According to a recent news report from Mesothelioma Research News, GlaxoSmithKline (GSK) is working on an experimental drug known as GSK3052230 that has been shown to prevent the growth of mesothelioma in mice. These mice have been implanted with human mesothelioma tumors that are capable of growing in the mice.
The way this investigational drug works is that is prevents tumors from forming or growing by sequestering a particular molecule. This molecule is named a fibroblast growth factor (FGF) molecule. Mesothelioma and various other types of tumors use FBF molecules when they are first forming and growing, because the FGF molecule will allow the tumors to grow new blood vessels. These new blood vessels allow the tumor to get much-needed oxygen and nutrients if they are going to grow larger. Sequestering FGF molecules makes them unavailable to the tumors, which, in turn, will cause the tumor to stop growing.The way this drug works is it uses a man made protein that will prevent FGF from binding with the FGFR1 receptors, so they will not activate. While the concept of FGF blockers is not new, this drug may be more promising. The reason for this is because it does not prevent the other receptors from binding with the FGF molecules. FGF molecules are in the body for purposes other than growing tumors. They normally act as hormones that allow the body to develop naturally and continue to function. With other experimental FGF blockers, they shut down tumor growth, but also hormone production, for the entire body, which is a side effect that prevents the drug from having any real value. This drug does not seem to affect hormone production.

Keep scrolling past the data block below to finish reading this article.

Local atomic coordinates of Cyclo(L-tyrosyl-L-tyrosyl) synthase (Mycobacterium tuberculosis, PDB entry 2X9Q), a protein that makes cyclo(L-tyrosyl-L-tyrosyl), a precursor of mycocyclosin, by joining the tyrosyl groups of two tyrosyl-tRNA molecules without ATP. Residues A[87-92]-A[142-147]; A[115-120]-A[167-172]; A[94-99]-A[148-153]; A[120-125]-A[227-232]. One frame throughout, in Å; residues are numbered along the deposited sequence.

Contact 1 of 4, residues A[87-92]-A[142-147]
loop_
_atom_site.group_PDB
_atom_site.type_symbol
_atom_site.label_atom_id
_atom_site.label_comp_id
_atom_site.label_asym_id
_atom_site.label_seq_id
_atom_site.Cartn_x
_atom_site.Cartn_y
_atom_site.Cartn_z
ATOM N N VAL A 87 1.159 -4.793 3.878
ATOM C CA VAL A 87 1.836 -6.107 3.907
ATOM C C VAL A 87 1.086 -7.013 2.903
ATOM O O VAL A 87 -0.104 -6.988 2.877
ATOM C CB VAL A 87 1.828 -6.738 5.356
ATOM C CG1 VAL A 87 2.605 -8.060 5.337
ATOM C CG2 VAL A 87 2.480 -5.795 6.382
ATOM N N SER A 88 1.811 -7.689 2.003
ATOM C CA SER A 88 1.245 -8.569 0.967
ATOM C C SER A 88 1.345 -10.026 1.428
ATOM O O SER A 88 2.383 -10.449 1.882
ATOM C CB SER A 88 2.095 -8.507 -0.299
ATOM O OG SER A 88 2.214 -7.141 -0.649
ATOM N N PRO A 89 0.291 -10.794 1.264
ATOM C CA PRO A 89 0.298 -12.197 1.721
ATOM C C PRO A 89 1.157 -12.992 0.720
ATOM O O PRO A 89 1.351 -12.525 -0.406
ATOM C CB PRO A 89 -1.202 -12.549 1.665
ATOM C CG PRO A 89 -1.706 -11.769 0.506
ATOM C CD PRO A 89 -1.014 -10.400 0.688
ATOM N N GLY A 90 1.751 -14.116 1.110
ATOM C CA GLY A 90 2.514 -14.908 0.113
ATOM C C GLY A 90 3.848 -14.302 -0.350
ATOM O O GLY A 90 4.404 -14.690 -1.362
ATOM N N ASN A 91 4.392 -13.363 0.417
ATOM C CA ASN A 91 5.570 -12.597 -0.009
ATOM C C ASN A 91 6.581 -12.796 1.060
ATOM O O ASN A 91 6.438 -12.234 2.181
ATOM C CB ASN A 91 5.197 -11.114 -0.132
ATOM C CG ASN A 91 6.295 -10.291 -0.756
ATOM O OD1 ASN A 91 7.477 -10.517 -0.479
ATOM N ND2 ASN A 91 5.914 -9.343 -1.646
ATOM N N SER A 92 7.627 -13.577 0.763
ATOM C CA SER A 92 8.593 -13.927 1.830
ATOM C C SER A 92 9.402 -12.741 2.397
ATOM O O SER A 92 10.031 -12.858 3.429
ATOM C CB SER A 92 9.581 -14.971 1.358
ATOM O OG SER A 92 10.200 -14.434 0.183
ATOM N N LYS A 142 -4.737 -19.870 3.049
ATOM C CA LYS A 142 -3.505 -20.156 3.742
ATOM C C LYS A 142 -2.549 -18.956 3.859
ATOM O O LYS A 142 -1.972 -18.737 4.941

The drug has also shown it will work, at least in lab mice, to prevent the growth of tumors associated with lung cancer and endometrial cancer. While many people often mistake mesothelioma with lung cancer, it is a distinct form of cancer. However, as our Boston mesothelioma attorneys have seen in various cases, asbestos exposure can cause the type of lung cancer traditionally associated with smoking, as well as asbestosis and other types of respiratory illness.
The next step for this GSK trial is to see if it will prevent the growth of mesothelioma tumors as well as it does in lab mice. The company is currently recruiting patients for a Phase I clinical trial. As the name implies, Phase I is the first phase in the clinical trial process and uses smaller groups of people to see if medicine is safe, determine the correct dosage, and specifically identify any adverse events or side effects.
In the lab setting, GSK researchers implanted three different types of mesothelioma tumors in the mice. In the first two types of tumors, they saw a 57 percent and 78 percent reduction in growth as compared to the control group, and this was significant. With respect to the third type of tumor, that required the highest possible dose, and there was a 50 percent reduction in tumor growth as compared to a control group.
If you or a loved one is diagnosed with mesothelioma in Boston, call for a free and confidential appointment at (617) 777-7777.
GSK Investigational Drug Prevents Mesothelioma Growth in Mice, Supporting Human Trials, October 27, 2016, By Magdalena Kegel, Mesothelioma Research News
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